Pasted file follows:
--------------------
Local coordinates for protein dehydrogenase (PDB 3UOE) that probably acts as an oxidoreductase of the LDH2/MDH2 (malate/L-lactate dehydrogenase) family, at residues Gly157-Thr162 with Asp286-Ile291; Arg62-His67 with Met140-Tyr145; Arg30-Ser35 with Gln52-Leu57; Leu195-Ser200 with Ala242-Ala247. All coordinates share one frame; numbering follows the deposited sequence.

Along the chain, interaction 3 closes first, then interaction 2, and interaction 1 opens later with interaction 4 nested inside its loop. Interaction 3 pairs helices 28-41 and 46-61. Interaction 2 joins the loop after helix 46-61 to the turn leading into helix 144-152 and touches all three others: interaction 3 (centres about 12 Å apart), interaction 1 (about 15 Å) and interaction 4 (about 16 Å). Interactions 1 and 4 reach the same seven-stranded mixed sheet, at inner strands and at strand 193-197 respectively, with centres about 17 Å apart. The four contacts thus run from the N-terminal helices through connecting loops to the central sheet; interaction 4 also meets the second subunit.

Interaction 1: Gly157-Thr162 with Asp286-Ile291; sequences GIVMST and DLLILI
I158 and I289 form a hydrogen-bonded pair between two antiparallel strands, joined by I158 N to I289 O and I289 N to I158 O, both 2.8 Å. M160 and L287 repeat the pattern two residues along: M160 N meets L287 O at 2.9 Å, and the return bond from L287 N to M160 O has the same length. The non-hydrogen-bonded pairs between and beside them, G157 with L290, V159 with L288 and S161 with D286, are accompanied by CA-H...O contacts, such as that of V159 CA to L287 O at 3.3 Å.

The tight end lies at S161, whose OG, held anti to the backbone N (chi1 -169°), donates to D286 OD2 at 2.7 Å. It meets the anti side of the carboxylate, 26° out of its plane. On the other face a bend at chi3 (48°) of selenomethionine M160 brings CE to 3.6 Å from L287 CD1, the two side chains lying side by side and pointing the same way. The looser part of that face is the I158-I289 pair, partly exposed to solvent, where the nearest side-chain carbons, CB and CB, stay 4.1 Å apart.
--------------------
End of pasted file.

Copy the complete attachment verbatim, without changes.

Local coordinates for protein dehydrogenase (PDB 3UOE) that probably acts as an oxidoreductase of the LDH2/MDH2 (malate/L-lactate dehydrogenase) family, at residues Gly157-Thr162 with Asp286-Ile291; Arg62-His67 with Met140-Tyr145; Arg30-Ser35 with Gln52-Leu57; Leu195-Ser200 with Ala242-Ala247. All coordinates share one frame; numbering follows the deposited sequence.

Along the chain, interaction 3 closes first, then interaction 2, and interaction 1 opens later with interaction 4 nested inside its loop. Interaction 3 pairs helices 28-41 and 46-61. Interaction 2 joins the loop after helix 46-61 to the turn leading into helix 144-152 and touches all three others: interaction 3 (centres about 12 Å apart), interaction 1 (about 15 Å) and interaction 4 (about 16 Å). Interactions 1 and 4 reach the same seven-stranded mixed sheet, at inner strands and at strand 193-197 respectively, with centres about 17 Å apart. The four contacts thus run from the N-terminal helices through connecting loops to the central sheet; interaction 4 also meets the second subunit.

Interaction 1: Gly157-Thr162 with Asp286-Ile291; sequences GIVMST and DLLILI
I158 and I289 form a hydrogen-bonded pair between two antiparallel strands, joined by I158 N to I289 O and I289 N to I158 O, both 2.8 Å. M160 and L287 repeat the pattern two residues along: M160 N meets L287 O at 2.9 Å, and the return bond from L287 N to M160 O has the same length. The non-hydrogen-bonded pairs between and beside them, G157 with L290, V159 with L288 and S161 with D286, are accompanied by CA-H...O contacts, such as that of V159 CA to L287 O at 3.3 Å.

The tight end lies at S161, whose OG, held anti to the backbone N (chi1 -169°), donates to D286 OD2 at 2.7 Å. It meets the anti side of the carboxylate, 26° out of its plane. On the other face a bend at chi3 (48°) of selenomethionine M160 brings CE to 3.6 Å from L287 CD1, the two side chains lying side by side and pointing the same way. The looser part of that face is the I158-I289 pair, partly exposed to solvent, where the nearest side-chain carbons, CB and CB, stay 4.1 Å apart.